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Oxidative Albumin Damage in Chronic Liver Failure: Relation to Albumin Binding Capacity, Liver Dysfunction and Survival.

J Hepatol. 2013 Jun 25;

Authors: Oettl K, Birner-Gruenberger R, Spindelboeck W, Stueger HP, Dorn L, Stadlbauer V, Putz-Bankuti C, Krisper P, Graziadei I, Vogel W, Lackner C, Stauber RE


BACKGROUND & AIMS: Impaired binding function of albumin has been demonstrated in endstage liver disease. This and other functional disturbances of albumin may be related to oxidative stress which is believed to play an important role in the pathogenesis of liver failure as well as sepsis. The aim of the present study was to relate oxidative modification of albumin to loss of albumin binding function in advanced chronic liver failure and in sepsis.

METHODS: Patients with decompensated cirrhosis or sepsis and healthy controls were investigated. Three fractions of albumin were separated by chromatography according to the redox state of cysteine-34: non-oxidized human mercaptalbumin, reversibly oxidized human nonmercaptalbumin-1, and irreversibly oxidized human nonmercaptalbumin-2 (HNA2). Binding properties of albumin site II were measured using dansylsarcosine as a ligand.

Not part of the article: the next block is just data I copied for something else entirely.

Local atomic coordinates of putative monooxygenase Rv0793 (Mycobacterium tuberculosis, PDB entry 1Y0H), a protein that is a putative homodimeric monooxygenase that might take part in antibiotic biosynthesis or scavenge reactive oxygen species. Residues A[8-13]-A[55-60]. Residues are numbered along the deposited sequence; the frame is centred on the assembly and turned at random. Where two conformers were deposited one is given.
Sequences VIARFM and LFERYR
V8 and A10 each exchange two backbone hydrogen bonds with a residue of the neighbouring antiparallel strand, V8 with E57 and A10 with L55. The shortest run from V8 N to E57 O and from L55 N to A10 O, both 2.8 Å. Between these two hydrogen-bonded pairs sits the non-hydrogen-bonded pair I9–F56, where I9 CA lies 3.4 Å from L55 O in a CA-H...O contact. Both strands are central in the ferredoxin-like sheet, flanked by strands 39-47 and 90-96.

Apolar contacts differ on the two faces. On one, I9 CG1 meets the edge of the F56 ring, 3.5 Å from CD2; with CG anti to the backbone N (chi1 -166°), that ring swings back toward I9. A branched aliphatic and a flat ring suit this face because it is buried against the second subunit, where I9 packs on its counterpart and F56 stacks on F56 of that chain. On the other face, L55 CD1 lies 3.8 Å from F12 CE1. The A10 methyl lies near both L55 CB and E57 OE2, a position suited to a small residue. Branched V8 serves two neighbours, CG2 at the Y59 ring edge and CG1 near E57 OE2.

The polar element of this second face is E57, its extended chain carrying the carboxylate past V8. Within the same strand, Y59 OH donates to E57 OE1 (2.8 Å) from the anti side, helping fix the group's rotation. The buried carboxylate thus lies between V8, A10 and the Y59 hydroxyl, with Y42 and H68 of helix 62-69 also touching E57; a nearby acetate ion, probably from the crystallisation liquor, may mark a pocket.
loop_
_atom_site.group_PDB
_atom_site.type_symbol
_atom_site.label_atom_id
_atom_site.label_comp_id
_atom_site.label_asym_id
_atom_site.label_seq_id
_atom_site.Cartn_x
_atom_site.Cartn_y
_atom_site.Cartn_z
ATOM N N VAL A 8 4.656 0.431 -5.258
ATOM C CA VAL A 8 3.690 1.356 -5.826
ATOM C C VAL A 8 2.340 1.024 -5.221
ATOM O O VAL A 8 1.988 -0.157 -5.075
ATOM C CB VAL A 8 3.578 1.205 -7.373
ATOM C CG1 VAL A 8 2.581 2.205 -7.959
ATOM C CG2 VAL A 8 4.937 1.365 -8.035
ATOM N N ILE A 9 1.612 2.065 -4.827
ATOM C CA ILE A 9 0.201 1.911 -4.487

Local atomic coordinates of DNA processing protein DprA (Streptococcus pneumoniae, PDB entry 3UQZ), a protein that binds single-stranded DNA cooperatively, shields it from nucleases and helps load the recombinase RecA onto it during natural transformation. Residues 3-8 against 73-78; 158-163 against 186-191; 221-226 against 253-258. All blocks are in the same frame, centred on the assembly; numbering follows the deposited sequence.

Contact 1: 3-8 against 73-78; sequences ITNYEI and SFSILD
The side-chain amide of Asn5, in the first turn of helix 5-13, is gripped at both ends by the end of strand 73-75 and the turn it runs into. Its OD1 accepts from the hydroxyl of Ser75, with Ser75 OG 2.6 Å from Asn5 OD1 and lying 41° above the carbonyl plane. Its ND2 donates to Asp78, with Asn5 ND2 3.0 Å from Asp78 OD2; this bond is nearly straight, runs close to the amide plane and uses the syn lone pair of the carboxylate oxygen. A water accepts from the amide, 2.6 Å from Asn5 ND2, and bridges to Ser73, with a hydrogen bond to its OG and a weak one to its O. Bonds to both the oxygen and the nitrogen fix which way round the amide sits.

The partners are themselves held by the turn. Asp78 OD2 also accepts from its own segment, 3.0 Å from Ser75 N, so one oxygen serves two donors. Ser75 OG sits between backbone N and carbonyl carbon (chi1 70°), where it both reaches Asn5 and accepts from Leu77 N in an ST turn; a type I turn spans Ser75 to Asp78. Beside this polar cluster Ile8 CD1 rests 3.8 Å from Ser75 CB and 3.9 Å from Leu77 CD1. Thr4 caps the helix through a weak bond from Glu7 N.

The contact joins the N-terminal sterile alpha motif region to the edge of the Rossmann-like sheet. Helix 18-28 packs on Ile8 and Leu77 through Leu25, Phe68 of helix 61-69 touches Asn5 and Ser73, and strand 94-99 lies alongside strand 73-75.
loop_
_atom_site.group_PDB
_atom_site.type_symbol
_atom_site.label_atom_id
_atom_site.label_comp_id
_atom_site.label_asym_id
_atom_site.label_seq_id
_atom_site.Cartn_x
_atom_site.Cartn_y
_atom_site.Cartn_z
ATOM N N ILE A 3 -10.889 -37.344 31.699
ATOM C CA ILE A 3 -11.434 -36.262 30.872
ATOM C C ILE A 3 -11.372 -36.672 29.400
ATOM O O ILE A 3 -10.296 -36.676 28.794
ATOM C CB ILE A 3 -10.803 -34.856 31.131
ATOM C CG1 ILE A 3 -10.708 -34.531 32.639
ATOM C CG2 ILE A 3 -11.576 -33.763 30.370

RESULTS: Both in cirrhotic and septic patients, fractions of oxidized albumin were increased and binding capacity for dansylsarcosine was decreased. Mass spectroscopy confirmed specific oxidation of cysteine-34. In cirrhotic patients dansylsarcosine binding correlated strongly with liver function parameters and moderately with HNA2. Baseline levels of HNA2 accurately predicted 30-day and 90-day survival in cirrhotic patients and this was confirmed in an external validation cohort.

CONCLUSIONS: Our results suggest that oxidative damage impairs binding properties of albumin. In advanced liver disease, reduced binding capacity of albumin site II is mainly related to impaired liver function. The plasma level of HNA2 is closely related to survival and may represent a novel biomarker for liver failure.

PMID: 23811308 [PubMed - as supplied by publisher]